Running Head TREATMENT FOR POSTOPERATIVE CARE
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Running Head: TREATMENT FOR POSTOPERATIVE CARE
Peppermint Oil as a Nursing Intervention
As treatment for Postoperative Nausea
Tate, Sylvina (1997). Peppermint oil: a treatment for postoperative nausea. Journal of Advanced Nursing, 26, 543-549.
The purpose of this quantitative research study is to investigate the efficacy of peppermint oil as a treatment for postoperative nausea administered via olfactory route. The accessible populations were patients who underwent major gynecological surgery. The characteristics of the study consisted of a control group, a placebo group and an experimental group. The three groups were geographically isolated to prevent cross-contamination. The method of study used within this experiment to test the hypothesis was a three-condition experimental design in which 'peppermint oil' represented the dependent variable. The study required the collection of subjective a difficult-to quantify data. The accurate measurement of nausea was essential to the study even though nausea is regarded as 'subjective, unobservable phenomenon.' It was considered not possible to measure to measure the quantity or degree of nausea accurately without consulting the patient. There was claim that the instrument available would not be able to adequately validate and standardized. It was then decided to use a standardized descriptive ordinalscale to collect the subjective patient self-reported data-the peppermint oil was analyzed by a gas-liquid chemotography at an independent laboratory. The KroSkal-Walls test was used to compare data. The incidence of nausea in the control and experimental group was low, with severity varying between patients. There were two patients who reported no nausea from the experimental group. The incidence within the experimental group was high. The findings concluded with the quantitative data obtained from patients that there is some evidence to suggest that peppermint oil may improve postoperative nausea in gynecological patients.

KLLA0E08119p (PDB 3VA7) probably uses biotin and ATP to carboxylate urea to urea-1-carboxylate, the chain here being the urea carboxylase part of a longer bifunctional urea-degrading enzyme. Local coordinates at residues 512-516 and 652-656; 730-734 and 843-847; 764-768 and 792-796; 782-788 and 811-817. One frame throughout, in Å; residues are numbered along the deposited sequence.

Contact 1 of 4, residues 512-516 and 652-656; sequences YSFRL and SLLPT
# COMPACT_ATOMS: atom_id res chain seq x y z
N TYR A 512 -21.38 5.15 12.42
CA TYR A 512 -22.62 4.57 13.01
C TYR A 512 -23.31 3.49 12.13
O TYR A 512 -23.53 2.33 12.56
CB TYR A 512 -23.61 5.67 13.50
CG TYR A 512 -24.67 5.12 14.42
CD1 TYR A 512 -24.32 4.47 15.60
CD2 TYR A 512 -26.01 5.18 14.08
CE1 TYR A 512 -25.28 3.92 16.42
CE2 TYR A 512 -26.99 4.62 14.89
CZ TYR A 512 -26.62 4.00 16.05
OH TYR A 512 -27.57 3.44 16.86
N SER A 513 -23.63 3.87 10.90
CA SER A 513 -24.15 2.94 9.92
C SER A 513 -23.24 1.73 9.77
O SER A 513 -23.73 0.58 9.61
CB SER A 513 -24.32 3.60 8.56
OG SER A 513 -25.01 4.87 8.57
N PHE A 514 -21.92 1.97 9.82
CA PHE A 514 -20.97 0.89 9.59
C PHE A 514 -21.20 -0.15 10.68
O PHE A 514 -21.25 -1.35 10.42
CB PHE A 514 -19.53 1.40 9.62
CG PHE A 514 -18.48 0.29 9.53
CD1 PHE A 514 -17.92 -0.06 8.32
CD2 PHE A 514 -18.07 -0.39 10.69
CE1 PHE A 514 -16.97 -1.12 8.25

DG is a 21-year-old female who was admitted to Women and Infants Hospital for an intra abdominal surgery. Two months prior DG was diagnosed with endometriosis. DG is scheduled for a laporoscopy. The laporoscopy was chosen above other treatments because this procedure will increase her potential of being able to become pregnant above the others. DG is a young woman who is getting married in a year and wants to be able to have children of her own. This is very important in DG's life.
Previous to the surgery the nurse and DG discussed the treatments available to deal with her postoperative nausea. DG decided that she would like to try a natural method and chose peppermint oil. DG understood that this would be administered via the olfactory route.
After the surgery was complete and DG was out of recovery, she said "my stomach hurts and I feel dizzy," while holding her stomach lying in bed. The nurse then took DG's vital signs, temperature 98.9, pulse 80, respiration's 19, and blood pressure 114/74. When taking DG's vitals the nurse noticed that DG was clammy to the touch. DG was asked by the nurse to rate her discomfort on a scale of 1-10. DG rated her discomfort a "7." With this information gathered the nurse decided to use the peppermint oil to help reduce DG's nausea. The peppermint oil was then administered to DG via the olfactory route. DG used the peppermint oil for the remainder of her postoperative stay of three days.
The client states, "my stomach hurts and I feel dizzy." Discomfort was rated a "7" on a scale of 1-10.
The client made this statement while lying in bed holding her stomach. The client felt clammy to the touch. Vital signs T-98.9, P-80, R-19, and BP-114/74.
Nutrition altered less than body requirement related to inability to ingest food.
Client will be able to eat a minimum of 50% of her meals by the end of postoperative day two.
Intervention with Rationale:
The nurse administered peppermint oil via the olfactory route to reduce nausea. Rationale: "It is fair to conclude that there is some evidence to suggest that peppermint oil may improve postoperative nausea" (Tate,1997, p.548).
Client is able to eat 52 % of her meal by breakfast on postoperative day two.
Client will report a discomfort level of less than four on a scale of 1-10.
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Antiemetics, Anesthesia, Medicine, Postoperative nausea and vomiting, Vomiting, Nausea, Clinical medicine, Peppermint, DG, Surgery, Botany
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